Tarsal tunnel syndrome is a compression neuropathy of the posterior tibial nerve or one of its branches, when it passes below the flexor retinaculum (lacinado ligament) and / or below the adductor muscle of the first finger.
Clinic tarsal tunnel
Patients have heel pain, irradiated or not the lateral side thereof or to the forefoot. They may be associated burning sensation, cramps, numbness or other paresthesias. Patients often experience relief when taking off your shoes and socks or stop walking.
The pain can be at rest but can severely limit ambulation of patients unable to walk moderate or small distances or sports.
If we accept that 10% of the population (compared to 3-5% with the syndrome carpal tunnel) will have heel pain throughout their lives and that many of these cases are not fasciosis plant, but peripheral neuropathies, Perhaps this is the most common peripheral neuropathy.
In many cases we see that patients take years to 20 years, with heel pain plantar falsely treated as fasciosis without any improvement.
Causes of tarsal tunnel syndrome
While 20-40% of cases do not get to determine the cause, most often we found in the posterior tibial nerve compression or one of its branches in the tarsal canal.
The most common causes of tarsal tunnel syndrome are space-occupying lesions (traumatic, neoplastic or inflammatory). These include varicose veins (which are the most common), tenosynovitis, or ganglion cysts and neurilenomas. Less common are the lipomas, neurofibromas and malignant tumors.
If we focus on posttraumatic factors, they account for 20% of cases. Examples include ankle fractures, sprains and dislocations or fractures of the calcaneus or, more rarely, nonunion of sustentaculum tali (if migrates superiorly into the tunnel can cause posterior tibial nerve compression). Also they fall within this group bone abnormalities, including tarsal coalition, which have been described as causes of this syndrome.
On the other hand, this syndrome has been associated with systemic diseases such as diabetes and rheumatoid arthritis, hypothyroidism, hyperlipidemia and seronegative arthropathies. Other less common causes include muscle hypertrophy abductor hallucis, the flexor of the fingers or the existence of accessory muscles.
In addition, recent studies show that certain deformities such as flat feet or a fixed hindfoot valgus, increase the tension on the posterior tibial nerve.
It may also be involved in the development of tarsal tunnel syndrome varus deformity of the heel with a secondary foot pronation.
Diagnosis of tarsal tunnel syndrome
To diagnose the syndrome tarsal tunnel most important is the clinical history and examination. L electromyography is negative in most cases, so that this entity is underdiagnosed.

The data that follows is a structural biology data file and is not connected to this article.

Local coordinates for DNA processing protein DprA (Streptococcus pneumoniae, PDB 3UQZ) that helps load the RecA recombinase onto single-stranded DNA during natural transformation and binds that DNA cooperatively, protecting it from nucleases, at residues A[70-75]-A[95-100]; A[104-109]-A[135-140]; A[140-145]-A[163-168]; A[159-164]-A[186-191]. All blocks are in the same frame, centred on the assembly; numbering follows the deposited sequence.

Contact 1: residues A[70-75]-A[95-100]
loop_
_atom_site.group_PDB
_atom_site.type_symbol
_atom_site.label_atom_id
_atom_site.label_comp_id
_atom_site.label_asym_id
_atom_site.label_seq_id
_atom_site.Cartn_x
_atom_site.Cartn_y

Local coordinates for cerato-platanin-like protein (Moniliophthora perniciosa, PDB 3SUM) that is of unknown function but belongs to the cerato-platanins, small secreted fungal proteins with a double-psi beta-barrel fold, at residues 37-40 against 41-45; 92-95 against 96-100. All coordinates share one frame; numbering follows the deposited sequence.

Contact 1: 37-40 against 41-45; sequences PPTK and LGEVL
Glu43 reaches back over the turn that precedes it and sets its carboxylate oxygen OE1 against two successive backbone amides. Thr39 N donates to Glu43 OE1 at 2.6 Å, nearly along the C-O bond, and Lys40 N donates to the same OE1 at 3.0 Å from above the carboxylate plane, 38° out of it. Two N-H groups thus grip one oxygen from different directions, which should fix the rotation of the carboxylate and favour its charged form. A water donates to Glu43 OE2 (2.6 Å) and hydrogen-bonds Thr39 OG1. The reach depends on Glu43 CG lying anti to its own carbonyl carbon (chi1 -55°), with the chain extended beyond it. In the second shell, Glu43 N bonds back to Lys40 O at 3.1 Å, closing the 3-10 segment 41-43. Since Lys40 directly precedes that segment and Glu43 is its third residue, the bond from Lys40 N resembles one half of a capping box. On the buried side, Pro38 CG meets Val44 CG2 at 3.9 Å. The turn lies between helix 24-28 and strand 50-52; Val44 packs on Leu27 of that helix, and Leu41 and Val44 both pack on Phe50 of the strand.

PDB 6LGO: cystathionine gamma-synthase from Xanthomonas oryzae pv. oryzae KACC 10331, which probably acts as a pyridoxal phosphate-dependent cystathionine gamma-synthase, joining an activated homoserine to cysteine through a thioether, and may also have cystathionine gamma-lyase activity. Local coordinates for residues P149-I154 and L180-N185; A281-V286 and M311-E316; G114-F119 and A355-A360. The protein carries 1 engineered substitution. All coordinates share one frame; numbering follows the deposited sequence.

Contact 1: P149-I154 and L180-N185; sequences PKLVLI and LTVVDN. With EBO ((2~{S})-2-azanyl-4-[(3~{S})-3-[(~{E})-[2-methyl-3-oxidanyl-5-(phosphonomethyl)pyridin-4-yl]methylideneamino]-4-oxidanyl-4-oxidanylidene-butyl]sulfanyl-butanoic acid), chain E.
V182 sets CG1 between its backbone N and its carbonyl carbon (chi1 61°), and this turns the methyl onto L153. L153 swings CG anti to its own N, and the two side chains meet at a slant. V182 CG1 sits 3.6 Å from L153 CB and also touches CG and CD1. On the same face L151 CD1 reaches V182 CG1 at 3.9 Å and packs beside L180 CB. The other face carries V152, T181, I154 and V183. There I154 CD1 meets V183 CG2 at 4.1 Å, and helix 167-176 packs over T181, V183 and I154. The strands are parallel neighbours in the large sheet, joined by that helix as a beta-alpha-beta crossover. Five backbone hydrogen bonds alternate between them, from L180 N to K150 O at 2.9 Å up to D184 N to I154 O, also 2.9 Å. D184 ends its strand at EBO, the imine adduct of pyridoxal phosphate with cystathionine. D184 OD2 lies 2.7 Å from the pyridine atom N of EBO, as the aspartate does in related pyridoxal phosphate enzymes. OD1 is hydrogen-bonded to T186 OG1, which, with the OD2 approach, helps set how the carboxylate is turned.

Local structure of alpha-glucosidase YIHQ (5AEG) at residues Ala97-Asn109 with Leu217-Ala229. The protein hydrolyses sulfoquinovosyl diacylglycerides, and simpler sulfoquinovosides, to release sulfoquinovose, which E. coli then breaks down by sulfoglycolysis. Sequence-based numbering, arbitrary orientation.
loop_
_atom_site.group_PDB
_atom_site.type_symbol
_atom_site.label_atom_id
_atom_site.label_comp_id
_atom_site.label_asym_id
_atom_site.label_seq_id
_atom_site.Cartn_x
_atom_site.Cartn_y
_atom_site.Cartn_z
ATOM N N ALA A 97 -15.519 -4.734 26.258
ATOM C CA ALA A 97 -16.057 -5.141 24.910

The ankle and foot radiographs allow us to evaluate the structure of the foot (flat foot, foot I dig), the existence of fractures, bone mass, bone spurs and coalitions of the subtalar joint. Laboratory studies detect metabolic or rheumatic problems.
Furthermore, Perthes test (with a tourniquet compression) causes an occlusion of the superficial venous system; if the deep system is incompetent, the posterior tibial vein is completed and reproduce the symptoms.
Meanwhile, the EMG can examine the latency, amplitude and velocity of the posterior tibial nerve and its accompanying branches, while the QST techniques quantify the perception of pressure and vibration.
MRI should be performed to rule out any bone or soft tissue injuries that result in a compression of the NTP.
It will make the differential diagnosis with L5 or S1 radiculopathy, or a sensory polyneuropathy (this is bilateral and has distribution sock and Tinel).
Treatment of tarsal tunnel syndrome
The treatment of tarsal tunnel syndrome should be geared to the underlying cause of the disease (varicose veins, benign tumors, fracture sequelae). If we suspect tenosynovitis or a local inflammatory process will use anti-inflammatory drugs, local corticosteroid injections, physiotherapy and orthotics rest.
- Infiltration ecoguide tarsal tunnel. When cases of foot deformity associated with good results by reducing the tension created on the posterior tibial nerve are achieved.
These measures are resorted to surgery when they fail. Surgical release includes four gestures: opening of the flexor retinaculum without further closure, opening the fascia of the adductor of the big toe, exoneurolísis the posterior tibial nerve and its branches all the way and sweeping of the fibroadiposos walls of the medial calcaneal branch.
Described endoscopic minimally invasive techniques tunnel opening and ultrasound is allowing the development of ultra-minimally invasive techniques for cases where there is no obvious cause compression that is to be resected.
- Surgery ultra-minimally invasive ultrasound - guided tarsal tunnel. The results are better when there is an objective reason giving rise to the syndrome, which if idiopathic or posttraumatic. The results will be better the less time has elapsed.
Rates published good results with conventional surgery vary between 50% and 90%. Recurrence of tarsal tunnel syndrome is difficult to treat and the results are less predictable. It usually occurs in older patients with long-standing compression, compression by a double level, inadequate surgical technique or the development of adhesions around the nerve.
In our opinion, the longitudinal incisions on the tarsal tunnel lot induce fibrosis, and the success rate is not very good.
If open surgery do we best make transverse incisions in the ankle calcaneus axis, and using magnifying glasses for release.
With ultramínimamente invasive surgery ecoguide are improving the results of open surgery and are added benefits, how to operate both feet at once, do not ischemia, not give points and a quick recovery, but its limitations are yet to be defined.